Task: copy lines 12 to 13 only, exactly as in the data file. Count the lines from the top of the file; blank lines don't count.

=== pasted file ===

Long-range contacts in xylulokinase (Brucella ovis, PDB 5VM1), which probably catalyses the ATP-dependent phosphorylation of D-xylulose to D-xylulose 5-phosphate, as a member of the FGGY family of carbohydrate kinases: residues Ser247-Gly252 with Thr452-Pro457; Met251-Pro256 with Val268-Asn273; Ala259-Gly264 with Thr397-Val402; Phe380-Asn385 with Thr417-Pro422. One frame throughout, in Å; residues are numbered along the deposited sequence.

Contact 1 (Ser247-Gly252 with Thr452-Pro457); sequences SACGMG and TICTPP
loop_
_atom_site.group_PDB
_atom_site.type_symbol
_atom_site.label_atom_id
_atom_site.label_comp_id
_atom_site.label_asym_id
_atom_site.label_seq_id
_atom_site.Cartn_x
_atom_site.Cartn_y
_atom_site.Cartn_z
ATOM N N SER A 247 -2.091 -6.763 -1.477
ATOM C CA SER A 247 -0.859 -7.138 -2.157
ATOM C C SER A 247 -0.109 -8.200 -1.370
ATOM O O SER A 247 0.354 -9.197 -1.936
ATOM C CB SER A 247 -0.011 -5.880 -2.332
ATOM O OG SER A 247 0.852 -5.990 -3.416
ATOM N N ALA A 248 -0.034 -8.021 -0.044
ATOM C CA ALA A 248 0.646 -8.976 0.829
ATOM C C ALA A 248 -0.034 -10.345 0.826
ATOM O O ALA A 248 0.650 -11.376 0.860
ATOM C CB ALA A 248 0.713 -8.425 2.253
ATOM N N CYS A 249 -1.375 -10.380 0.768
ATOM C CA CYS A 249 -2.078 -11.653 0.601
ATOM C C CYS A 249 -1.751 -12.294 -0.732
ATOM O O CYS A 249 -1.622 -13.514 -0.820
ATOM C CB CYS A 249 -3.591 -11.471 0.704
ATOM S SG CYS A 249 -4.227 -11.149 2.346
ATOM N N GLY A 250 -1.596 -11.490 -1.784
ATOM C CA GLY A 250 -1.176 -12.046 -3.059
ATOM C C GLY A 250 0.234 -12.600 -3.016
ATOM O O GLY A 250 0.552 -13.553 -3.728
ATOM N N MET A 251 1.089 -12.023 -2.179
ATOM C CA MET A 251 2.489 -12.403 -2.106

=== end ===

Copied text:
_atom_site.Cartn_z
ATOM N N SER A 247 -2.091 -6.763 -1.477